In The Secret Life of Bees, one of the themes certainly is the quest for a mother figure, for Lily, for Rosaleen, and for other characters in the story. This theme is reflected in multiple ways. Lily seeks knowledge and understanding of the mother she has lost and also seeks a new mother figure, Rosaleen, who not only stands in to some degree as a mother figure for Lily, but also seeks a mother figure for herself. The Daughters of Mary create a heavenly mother for themselves in Our Lady of Chains.
Lily's mother, Deborah, died when Lily was four years old. Lily's memory and understanding of how she died are confused, and much of Deborah's life is a mystery to her, since no one will tell her much of anything about her mother. So, as Lily and Rosaleen set out on their journey, Lily is seeking to learn about the mother she lost and fill in what is merely an outline of a mother to her. This is her conscious quest, with nothing to suggest initially that she seeks a mother replacement.
Rosaleen has been chosen by Lily's father, T. Ray, to act as her "stand-in mother" (3). A black woman pulled from the fields for this task, Rosaleen takes care of Lily and is a loving substitute. Lily has fantasies of somehow overcoming the racial discrepancies in some way that would allow Rosaleen to adopt her and she says,
"...[H]er heart was more tender than a flower skin and she loved me beyond reason" (11).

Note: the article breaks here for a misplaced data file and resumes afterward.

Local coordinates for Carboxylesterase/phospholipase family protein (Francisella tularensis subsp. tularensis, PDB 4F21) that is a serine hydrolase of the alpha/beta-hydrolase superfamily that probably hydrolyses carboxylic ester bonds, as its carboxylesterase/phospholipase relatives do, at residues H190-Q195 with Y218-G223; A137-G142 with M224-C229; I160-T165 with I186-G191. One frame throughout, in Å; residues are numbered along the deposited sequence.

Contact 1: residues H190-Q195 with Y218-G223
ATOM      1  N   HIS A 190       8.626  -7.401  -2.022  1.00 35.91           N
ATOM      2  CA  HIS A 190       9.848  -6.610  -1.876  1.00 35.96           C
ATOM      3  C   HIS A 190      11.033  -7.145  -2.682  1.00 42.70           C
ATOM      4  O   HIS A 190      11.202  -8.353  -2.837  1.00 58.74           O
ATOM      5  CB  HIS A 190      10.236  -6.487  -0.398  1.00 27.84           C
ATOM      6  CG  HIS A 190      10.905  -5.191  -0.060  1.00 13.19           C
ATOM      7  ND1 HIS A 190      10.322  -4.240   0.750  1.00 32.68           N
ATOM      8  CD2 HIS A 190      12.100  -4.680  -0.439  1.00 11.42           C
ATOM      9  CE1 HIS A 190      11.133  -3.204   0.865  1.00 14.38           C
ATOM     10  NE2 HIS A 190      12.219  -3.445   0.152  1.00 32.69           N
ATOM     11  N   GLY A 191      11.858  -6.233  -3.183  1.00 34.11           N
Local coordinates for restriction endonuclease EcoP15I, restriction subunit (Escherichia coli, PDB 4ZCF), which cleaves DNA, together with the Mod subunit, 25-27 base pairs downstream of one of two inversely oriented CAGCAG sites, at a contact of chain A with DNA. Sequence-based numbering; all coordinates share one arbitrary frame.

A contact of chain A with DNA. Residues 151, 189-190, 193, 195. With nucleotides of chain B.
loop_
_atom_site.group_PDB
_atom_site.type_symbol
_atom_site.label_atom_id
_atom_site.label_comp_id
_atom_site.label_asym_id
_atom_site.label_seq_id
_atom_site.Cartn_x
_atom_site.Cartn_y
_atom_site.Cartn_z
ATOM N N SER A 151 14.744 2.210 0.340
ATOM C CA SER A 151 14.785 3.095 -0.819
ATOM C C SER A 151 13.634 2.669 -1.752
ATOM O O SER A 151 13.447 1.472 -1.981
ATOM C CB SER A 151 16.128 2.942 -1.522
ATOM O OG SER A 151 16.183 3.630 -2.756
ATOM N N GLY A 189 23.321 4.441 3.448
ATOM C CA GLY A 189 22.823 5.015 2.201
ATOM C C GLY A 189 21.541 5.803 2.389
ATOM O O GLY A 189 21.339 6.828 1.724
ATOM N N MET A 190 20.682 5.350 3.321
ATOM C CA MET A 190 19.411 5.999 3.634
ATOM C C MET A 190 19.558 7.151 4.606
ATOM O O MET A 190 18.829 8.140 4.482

So as the book opens, Lily, while seeking to solve the mystery of her mother, does have a mother figure in her life.
Rosaleen, while not obviously searching for a mother figure, does have a kind of shrine to her mother:
"...[H]er special shelf with a stub of a candle, creek rocks, a reddish feather, and a piece of John the Conqueror root, and right in the center a picture of a woman, propped up without a frame" (29).
The woman is Rosaleen's mother, and clearly she revered her, since the finish on the photo's sides was actually worn off because she held it so frequently. While Rosaleen never says how much she misses her mother, her actions do show this.
In a similar vein, Lily has a kind of "shrine" to Deborah, a small collection of objects, including a pair of gloves, a picture of a black Mary on wood, and a photo of Deborah. Lily kept this collection in a tin box that she buried and visited frequently as a way of being close to her mother.
As Lily and Mary set forth, they are both missing their mothers in some way. The one clue that Lily has about her mother, the name of a town on the wood picture of Mary, leads them to the Boatwright sisters, August, May, and June, an African-American family in Tiburon, South Carolina. They are taken in by the Boatwrights, and August is clearly the mother figure in the family, mothering her sisters and Lily and Rosaleen as time goes on. Here, Lily solves the mysteries of her mother's life and death, and both Lily and Rosaleen are folded into the family.
But, as all humans long for a deity that is in their own image, the Boatwright sisters and their community create a "religion" in which a statue, a ship figurehead, actually, a black Mary, represents a heavenly mother with whom these females can identify, a black goddess, rather than a representation of a white God. This statue is called "Our Lady of Chains," and it represents freedom from the slavery that the women's ancestors endured, and the mother figure that is a universal need for all of us.
Perhaps the most powerful message that this story delivers is that a mother need not be a biological mother. In moving and powerful ways, these characters mother one another. And Our Lady of the Chains watches over all.